Renegade Edo and Paris: Japanese Prints and Toulouse-Lautrec
Renegade Edo and Paris is an unveiling of the shared renegade ethos that characterized the graphic arts and social cultures of eighteenth to nineteenth century Edo (present-day Tokyo) and late nineteenth century Paris. This catalogue features Japanese ukiyo-e woodblock prints (pictures of the floating world) from the Seattle Art Museum’s Japanese collection, alongside private loans of works by Henri de Toulouse-Lautrec (1864–1901).
Both the Edo period (1603–1868) in Japan and the late nineteenth century in France witnessed a multitude of challenges to the status quo from the rising middle class. In Edo, townspeople pursued hedonistic lifestyles as a way of defying the state-sanctioned social hierarchy that positioned them at the bottom. Their new pastimes supplied subject matter for ukiyo-e. Many such pictures arrived in France in the 1860s, a time when French art and society were experiencing significant changes. As artists searched for fresh and more expressive forms, Toulouse-Lautrec and his contemporaries were drawn to novel Japanese prints.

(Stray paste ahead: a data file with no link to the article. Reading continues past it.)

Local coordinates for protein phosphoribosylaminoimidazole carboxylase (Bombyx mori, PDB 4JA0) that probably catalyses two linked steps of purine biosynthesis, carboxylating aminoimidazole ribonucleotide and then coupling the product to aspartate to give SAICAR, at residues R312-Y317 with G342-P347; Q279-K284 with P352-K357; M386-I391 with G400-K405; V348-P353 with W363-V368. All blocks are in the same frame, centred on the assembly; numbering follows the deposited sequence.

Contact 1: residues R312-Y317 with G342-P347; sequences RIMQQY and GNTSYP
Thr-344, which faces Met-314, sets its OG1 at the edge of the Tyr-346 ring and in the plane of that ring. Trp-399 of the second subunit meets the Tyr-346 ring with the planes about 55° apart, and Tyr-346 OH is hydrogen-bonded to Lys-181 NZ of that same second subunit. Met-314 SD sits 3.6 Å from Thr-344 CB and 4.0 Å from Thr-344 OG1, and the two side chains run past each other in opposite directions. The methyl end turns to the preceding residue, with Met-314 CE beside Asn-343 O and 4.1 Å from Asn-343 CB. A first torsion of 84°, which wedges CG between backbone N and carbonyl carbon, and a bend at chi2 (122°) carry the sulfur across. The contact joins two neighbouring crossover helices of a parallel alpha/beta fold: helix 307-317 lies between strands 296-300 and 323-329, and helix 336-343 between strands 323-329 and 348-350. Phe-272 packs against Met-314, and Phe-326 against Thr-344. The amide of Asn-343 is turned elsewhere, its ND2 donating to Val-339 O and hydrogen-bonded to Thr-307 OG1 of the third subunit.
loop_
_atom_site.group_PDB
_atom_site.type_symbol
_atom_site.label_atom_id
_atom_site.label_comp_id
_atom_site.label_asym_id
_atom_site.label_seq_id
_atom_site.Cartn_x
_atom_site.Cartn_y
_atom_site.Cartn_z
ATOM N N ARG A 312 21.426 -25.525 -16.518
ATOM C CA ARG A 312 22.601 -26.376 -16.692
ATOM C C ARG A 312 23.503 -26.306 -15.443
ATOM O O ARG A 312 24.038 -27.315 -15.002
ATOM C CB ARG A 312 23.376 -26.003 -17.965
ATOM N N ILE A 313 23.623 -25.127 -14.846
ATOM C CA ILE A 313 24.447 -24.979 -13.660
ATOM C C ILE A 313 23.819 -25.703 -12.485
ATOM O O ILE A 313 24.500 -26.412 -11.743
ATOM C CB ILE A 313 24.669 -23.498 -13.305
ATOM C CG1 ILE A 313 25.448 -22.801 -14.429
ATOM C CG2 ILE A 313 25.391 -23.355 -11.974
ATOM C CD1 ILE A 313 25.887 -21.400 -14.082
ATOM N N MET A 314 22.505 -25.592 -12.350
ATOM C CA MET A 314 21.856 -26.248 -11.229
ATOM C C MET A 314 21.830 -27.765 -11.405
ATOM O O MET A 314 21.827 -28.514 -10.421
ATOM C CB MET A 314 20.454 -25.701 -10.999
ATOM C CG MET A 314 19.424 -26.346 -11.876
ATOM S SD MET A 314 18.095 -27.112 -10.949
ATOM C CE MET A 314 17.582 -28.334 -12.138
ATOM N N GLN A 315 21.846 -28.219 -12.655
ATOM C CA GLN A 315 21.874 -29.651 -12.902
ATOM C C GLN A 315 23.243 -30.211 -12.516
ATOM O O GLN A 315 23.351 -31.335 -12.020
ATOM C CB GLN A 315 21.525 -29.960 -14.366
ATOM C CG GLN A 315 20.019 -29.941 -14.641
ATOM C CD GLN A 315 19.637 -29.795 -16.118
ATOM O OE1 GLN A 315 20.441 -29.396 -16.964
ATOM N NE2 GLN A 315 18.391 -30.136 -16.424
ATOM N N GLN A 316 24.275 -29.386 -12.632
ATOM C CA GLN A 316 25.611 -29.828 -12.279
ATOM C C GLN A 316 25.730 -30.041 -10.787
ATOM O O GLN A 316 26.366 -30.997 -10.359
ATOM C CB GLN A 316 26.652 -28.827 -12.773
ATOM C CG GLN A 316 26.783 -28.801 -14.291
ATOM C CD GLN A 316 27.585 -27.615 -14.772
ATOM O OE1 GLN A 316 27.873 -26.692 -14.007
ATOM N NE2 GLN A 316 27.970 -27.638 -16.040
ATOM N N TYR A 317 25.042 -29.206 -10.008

This exhibition is curated by Xiaojin Wu, Luther W. Brady Curator of Japanese Art at the Philadelphia Museum of Art (formerly Atsuhiko and Ina Goodwin Tateuchi Foundation Curator of Japanese and Korean Art at the Seattle Art Museum) and marks the first time that Seattle Asian Art Museum presents an exhibition comparing Japanese and French art.
Publisher: Seattle Art Museum (June 2023)
Softcover: 104 Pages, 70 color illustrations
Dimensions: 9.5 x 10.7 inches